Dividing the elk herd unit into back and front range herds was discussed. Back range is defined as the backcountry where fewer hunters have the wherewithal to tread. Front range is where hunter access is easier.
Fifty percent of area 61 to area 60 in the Thorofare is in the backcountry. Group member Curt Bales, a South Fork rancher, said he did not see how it could be split to front and back country herds.
“We need to be more honest about what’s going on in those areas next to the park,” said group member Chip Clouse, representing Sportsmen for Fish and Wildlife.
Clouse was alluding to locations like Crandall (area 51) where migrating elk are preyed on by bears and wolves.
The population objective is 5,600, but a 2011 count puts the number at 7,443, according to Doug McWhirter, Game and Fish wildlife biologist.
However, despite the high count, calf-cow ratios in some areas are low.
In area 55, there are 18 calves born to every 100 cows. In area 56 it is 35/100; area 58, 63/100; area 59, 48/100 and area 60 is 28/100. In Yellowstone’s northern herd it is 7/100. Yellowstone’s southern herd is 26 calves per 100 cows, according to McWhirter’s 2011 data.
Bears preying on spring calves have been documented in Yellowstone’s Lamar Valley.
In the Clark’s Fork herd, it was 35/100 in 1995 and dropped to 24/100 in 2010. It was 26/100 in 1995 and 23/100 in 2010 in the Jackson herd, according to a January handout.
Predator control is outside the group’s purview, but they can recommend it to the Game and Fish Commission, said the group’s facilitator Dennie Hammer. Hammer retired from the department earlier this year, but will remain the group’s facilitator until the group makes its 2013 elk hunting season recommendations to the commission.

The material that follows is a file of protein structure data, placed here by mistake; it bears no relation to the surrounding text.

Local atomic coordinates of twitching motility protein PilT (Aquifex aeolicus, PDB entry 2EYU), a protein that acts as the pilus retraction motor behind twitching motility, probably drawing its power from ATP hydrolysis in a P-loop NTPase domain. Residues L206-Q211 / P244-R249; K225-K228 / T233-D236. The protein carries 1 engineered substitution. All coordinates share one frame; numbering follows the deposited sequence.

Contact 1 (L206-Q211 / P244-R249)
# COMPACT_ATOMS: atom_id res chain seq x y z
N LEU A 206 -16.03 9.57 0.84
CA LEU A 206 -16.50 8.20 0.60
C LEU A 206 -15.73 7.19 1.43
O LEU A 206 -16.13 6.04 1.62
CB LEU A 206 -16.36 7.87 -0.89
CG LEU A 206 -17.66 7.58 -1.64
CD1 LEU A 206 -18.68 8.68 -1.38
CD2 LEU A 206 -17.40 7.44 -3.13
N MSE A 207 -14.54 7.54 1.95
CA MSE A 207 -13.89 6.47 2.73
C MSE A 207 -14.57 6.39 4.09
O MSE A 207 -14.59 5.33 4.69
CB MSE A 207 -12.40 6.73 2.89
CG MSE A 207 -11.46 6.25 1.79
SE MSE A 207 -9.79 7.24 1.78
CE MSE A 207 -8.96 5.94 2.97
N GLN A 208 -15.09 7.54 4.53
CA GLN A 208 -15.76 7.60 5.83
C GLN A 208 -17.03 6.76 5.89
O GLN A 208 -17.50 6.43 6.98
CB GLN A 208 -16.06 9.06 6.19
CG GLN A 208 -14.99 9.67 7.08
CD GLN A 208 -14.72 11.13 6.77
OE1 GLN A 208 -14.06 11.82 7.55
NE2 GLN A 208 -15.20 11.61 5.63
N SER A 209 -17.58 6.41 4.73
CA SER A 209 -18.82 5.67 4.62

It is also not the group’s charge to inform the federal government of predation, Hammer said.
The general consensus was to table any predation issues and revisit them in the future if there was time.
Steve Brock, representing North Fork Citizens for Sustained Wildlife, wanted a level playing field between resident and non-resident hunters.
In area 55, 70 percent of the elk are taken by non-residents.
Theresa Lineburger, Thorofare outfitter, said she could show areas that had five times more residents than non-residents.
In 2011, non-residents took 155 branch bulls, four spikes and four cows in the Thorofare. That same year residents took 27 branch bulls and three cows, said Tim Metzler of Powell Tuesday.
Some outfitters are motivated by money, not wildlife preservation. Resident hunters wish to preserve elk and other wildlife for future generations, Metzler said.
Resident hunters should not be at odds with outfitters that take some non-residents into the back country, said Lee Livingston representing Cody outfitters.
“We don’t want to become each others’ enemies,” Livingston said. “We’ve got enough stuff out there that’s against us.”
Livingston’s base camp is in area 55 on Jones Creek near Yellowstone. More opportunities exist there for resident than non-resident hunters, he said.
In northwest Wyoming, non-residents, with or without guides, have more success taking mule deer and elk. “They have an alloted amount of time and they hunt hard,” McWhirter said.
Based on his observations, residents don’t try as hard, Bales said.
Like small cities, outfitter camps crowd the Thorofare, Metzler said.
Wyoming owns its elk. “And the people of Wyoming should get a better shake,” Brock said.
Residents aren’t excluded from the Thorofare. If outfitters quit the Thorofare, there is no guarantee more residents would hunt it, Lineburger said.
Seasons could be extended to allow residents the opportunity to harvest elk migrating from the Thorofare to lower, easier access front range land, Bales said.
Keith Dahlem, who has lived on the North Fork since the 1950s, offered some historical context.
After landfills in and near Yellowstone were closed in the 1970s, Dahlem said, the grizzly bear population accustomed to fetching an effortless dinner at those dumps suffered. But by the early 1990s the bruins were once again proficient elk predators. Wolves returned in the mid-1990s and so elk had more predation plus increased human hunting pressure. Dahlem said the Game and Fish should have foreseen declining elk population and began addressing it 20 years ago.
“It’s too bad it got so extreme,” Dahlem said during the group’s break.
The issues are complicated and members of the group are from differing backgrounds, but they are working together to hammer out recommendations, said Mike Healy from Worland, representing district five for the commission.
“If we take care of our wildlife there’ll be some for all,” Metzler said.